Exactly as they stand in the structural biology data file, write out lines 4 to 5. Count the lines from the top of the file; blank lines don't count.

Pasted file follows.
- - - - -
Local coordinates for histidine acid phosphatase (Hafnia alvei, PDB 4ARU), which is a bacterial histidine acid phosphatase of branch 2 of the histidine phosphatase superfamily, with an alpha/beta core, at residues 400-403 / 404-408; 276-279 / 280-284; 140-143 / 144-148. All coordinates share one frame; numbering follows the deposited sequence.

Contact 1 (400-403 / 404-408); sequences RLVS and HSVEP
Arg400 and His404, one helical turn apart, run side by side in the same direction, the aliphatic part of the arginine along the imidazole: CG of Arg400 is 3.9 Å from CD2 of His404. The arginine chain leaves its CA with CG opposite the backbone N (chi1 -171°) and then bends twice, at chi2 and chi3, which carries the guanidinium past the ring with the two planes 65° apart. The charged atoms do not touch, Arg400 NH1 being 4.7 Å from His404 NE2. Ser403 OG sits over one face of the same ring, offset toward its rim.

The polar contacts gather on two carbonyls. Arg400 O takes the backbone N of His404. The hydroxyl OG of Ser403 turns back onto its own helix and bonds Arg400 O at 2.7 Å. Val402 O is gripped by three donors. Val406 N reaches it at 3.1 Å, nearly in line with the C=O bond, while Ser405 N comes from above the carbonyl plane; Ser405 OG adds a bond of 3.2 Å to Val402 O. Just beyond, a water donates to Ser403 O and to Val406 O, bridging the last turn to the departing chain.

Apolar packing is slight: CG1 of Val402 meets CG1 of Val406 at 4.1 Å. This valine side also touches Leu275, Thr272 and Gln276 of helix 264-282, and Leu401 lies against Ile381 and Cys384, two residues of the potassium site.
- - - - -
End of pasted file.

The polar contacts gather on two carbonyls. Arg400 O takes the backbone N of His404. The hydroxyl OG of Ser403 turns back onto its own helix and bonds Arg400 O at 2.7 Å. Val402 O is gripped by three donors. Val406 N reaches it at 3.1 Å, nearly in line with the C=O bond, while Ser405 N comes from above the carbonyl plane; Ser405 OG adds a bond of 3.2 Å to Val402 O. Just beyond, a water donates to Ser403 O and to Val406 O, bridging the last turn to the departing chain.

Apolar packing is slight: CG1 of Val402 meets CG1 of Val406 at 4.1 Å. This valine side also touches Leu275, Thr272 and Gln276 of helix 264-282, and Leu401 lies against Ile381 and Cys384, two residues of the potassium site.